Obviously, by the time it was all said and done I wanted to knit Shirley something really special. I knew the Leaf Lace Shawl was the right pattern as soon as I saw it: leaves everywhere -- just like our huppah. And once the pattern was settled I knew it had to be red, since my fascination with the rich, brilliant red of autumn leaves was an inspiration when Shirley was designing the huppah.
What I don't know is why I settled on Kid Silk Haze (color: Liquer) for my first real attempt at a large lace project. I wanted to finish the shawl it in time for the wedding weekend in early October. Hypnotized by how quickly the first 30 or so rows went, I really thought I could do it. As the wedding drew nearer and the rows got longer, I grew more distractable and made more mistakes. Knitting mistakes are normally no big deal for me (just un-do and re-do!) but with the Kid Silk Haze? It's a beautiful, luxurious yarn that makes delightful, gauzy fabric -- but it's a b*tch to rip.
So I Did the Right Thing. I put the shawl down, and didn't come back to it until after the wedding when I could give it my full attention. And when I did, I became a compulsive life-line user, did away with all but the most necessary stitch markers, and printed out a bunch of copies of the lace chart that I could highlight (when I was working on a row) and cross off (when it was finished). In short, I became an enormous lace-knitting nerd.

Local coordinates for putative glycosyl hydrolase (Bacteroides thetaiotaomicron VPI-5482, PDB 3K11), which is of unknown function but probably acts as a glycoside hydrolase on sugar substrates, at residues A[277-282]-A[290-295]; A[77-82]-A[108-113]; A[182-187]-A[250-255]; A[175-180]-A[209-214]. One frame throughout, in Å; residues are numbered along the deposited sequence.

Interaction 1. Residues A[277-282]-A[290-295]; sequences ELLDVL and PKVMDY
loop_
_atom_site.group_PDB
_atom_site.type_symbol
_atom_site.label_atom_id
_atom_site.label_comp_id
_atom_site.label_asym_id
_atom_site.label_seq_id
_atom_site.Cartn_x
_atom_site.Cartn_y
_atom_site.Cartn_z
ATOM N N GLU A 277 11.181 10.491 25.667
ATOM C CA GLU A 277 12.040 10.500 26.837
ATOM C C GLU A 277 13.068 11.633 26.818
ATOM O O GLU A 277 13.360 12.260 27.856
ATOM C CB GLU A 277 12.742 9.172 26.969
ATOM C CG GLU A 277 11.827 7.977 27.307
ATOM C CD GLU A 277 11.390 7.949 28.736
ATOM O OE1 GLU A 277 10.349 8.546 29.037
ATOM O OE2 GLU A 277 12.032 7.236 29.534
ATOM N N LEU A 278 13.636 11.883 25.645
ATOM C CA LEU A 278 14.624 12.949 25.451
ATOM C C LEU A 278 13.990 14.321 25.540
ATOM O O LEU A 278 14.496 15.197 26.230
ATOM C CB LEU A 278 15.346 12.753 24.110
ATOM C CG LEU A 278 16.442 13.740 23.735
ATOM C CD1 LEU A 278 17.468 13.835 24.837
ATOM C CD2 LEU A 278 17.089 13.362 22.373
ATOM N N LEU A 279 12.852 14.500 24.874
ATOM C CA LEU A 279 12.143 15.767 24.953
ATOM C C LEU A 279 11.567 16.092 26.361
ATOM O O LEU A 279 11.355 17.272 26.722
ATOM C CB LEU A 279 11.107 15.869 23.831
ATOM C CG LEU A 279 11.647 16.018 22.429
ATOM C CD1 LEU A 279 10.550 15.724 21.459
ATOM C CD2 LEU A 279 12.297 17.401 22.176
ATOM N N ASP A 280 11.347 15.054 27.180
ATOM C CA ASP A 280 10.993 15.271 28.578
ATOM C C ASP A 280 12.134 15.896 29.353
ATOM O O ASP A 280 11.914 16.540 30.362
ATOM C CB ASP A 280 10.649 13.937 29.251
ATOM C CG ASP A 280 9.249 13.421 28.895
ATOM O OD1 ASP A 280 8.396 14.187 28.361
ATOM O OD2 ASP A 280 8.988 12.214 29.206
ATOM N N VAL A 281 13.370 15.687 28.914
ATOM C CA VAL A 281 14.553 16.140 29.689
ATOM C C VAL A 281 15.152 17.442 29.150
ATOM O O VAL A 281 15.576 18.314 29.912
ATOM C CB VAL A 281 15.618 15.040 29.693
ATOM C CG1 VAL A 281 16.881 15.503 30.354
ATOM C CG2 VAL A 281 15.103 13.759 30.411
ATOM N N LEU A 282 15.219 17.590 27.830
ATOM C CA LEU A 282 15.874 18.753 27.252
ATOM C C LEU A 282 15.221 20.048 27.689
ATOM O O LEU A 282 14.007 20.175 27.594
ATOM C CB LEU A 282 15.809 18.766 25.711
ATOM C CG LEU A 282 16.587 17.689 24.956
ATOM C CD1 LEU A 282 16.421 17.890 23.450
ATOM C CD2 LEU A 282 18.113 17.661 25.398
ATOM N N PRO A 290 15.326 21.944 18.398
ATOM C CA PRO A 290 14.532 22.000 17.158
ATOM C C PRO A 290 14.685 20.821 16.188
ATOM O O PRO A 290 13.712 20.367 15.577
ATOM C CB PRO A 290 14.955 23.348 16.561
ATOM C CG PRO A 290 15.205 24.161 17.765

And what do you know... it worked. Know what else? I now understand why knitters get so. excited. when they block their lace shawls. After a half hour with the water sprayer and blocking pins I discovered that inside the shapeless, tangle-prone mass I'd been wrestling with for two months, this had been hiding all along:
Shirley was pleasantly surprised to get the shawl, and immediately got the connection between the red leaves. I hope she enjoys it!
- The Lace Leaf Pattern is an excellent pattern, even for first-time shawl makers.
- On the other hand, Kid Silk Haze probably isn't the best yarn for a first-timer. (But wow is the final product worth it if you can manage it.)
- Embrace your inner lace-knitting nerd; if you can't do that, at least use a lifeline for Pete's sake.
December 19, 2005
Take A(n Irish) Hike, Lazy Elves!
What do you do when the scarf you're knitting for your office's annual Yankee Swap isn't done in time? Easy, blame it on the elves!
Dearest Yankee Swap Recipient:
Due to the mediocre time management skills and general laziness of the elves assigned to knit this scarf for you, it is not quite finished. They have promised that if you give it to Shannon, she will see it is completed and returned to you in time for Christmas.
Please accept my sincerest apologies, and rest assured that the elves in question have been dealt with harshly.